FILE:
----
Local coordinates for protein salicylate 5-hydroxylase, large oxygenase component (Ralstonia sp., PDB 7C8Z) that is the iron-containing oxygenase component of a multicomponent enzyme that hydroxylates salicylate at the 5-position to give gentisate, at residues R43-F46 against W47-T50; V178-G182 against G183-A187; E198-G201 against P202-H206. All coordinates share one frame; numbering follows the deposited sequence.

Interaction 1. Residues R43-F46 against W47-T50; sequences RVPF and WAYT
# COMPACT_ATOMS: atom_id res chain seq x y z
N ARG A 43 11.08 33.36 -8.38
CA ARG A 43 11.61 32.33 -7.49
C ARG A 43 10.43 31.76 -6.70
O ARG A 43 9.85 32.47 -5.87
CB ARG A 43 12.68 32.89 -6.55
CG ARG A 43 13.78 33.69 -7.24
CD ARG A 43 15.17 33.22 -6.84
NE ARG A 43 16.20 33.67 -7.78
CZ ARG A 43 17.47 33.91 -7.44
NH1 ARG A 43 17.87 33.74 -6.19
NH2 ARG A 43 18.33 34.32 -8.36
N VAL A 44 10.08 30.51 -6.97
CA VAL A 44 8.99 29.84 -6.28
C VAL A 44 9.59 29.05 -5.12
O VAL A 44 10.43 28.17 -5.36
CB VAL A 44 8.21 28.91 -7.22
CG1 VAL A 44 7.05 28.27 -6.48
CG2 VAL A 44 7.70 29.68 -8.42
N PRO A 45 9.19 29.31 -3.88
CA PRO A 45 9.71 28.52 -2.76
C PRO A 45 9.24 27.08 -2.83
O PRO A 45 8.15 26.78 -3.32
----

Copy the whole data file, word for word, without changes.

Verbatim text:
Local coordinates for protein salicylate 5-hydroxylase, large oxygenase component (Ralstonia sp., PDB 7C8Z) that is the iron-containing oxygenase component of a multicomponent enzyme that hydroxylates salicylate at the 5-position to give gentisate, at residues R43-F46 against W47-T50; V178-G182 against G183-A187; E198-G201 against P202-H206. All coordinates share one frame; numbering follows the deposited sequence.

Interaction 1. Residues R43-F46 against W47-T50; sequences RVPF and WAYT
# COMPACT_ATOMS: atom_id res chain seq x y z
N ARG A 43 11.08 33.36 -8.38
CA ARG A 43 11.61 32.33 -7.49
C ARG A 43 10.43 31.76 -6.70
O ARG A 43 9.85 32.47 -5.87
CB ARG A 43 12.68 32.89 -6.55
CG ARG A 43 13.78 33.69 -7.24
CD ARG A 43 15.17 33.22 -6.84
NE ARG A 43 16.20 33.67 -7.78
CZ ARG A 43 17.47 33.91 -7.44
NH1 ARG A 43 17.87 33.74 -6.19
NH2 ARG A 43 18.33 34.32 -8.36
N VAL A 44 10.08 30.51 -6.97
CA VAL A 44 8.99 29.84 -6.28
C VAL A 44 9.59 29.05 -5.12
O VAL A 44 10.43 28.17 -5.36
CB VAL A 44 8.21 28.91 -7.22
CG1 VAL A 44 7.05 28.27 -6.48
CG2 VAL A 44 7.70 29.68 -8.42
N PRO A 45 9.19 29.31 -3.88
CA PRO A 45 9.71 28.52 -2.76
C PRO A 45 9.24 27.08 -2.83
O PRO A 45 8.15 26.78 -3.32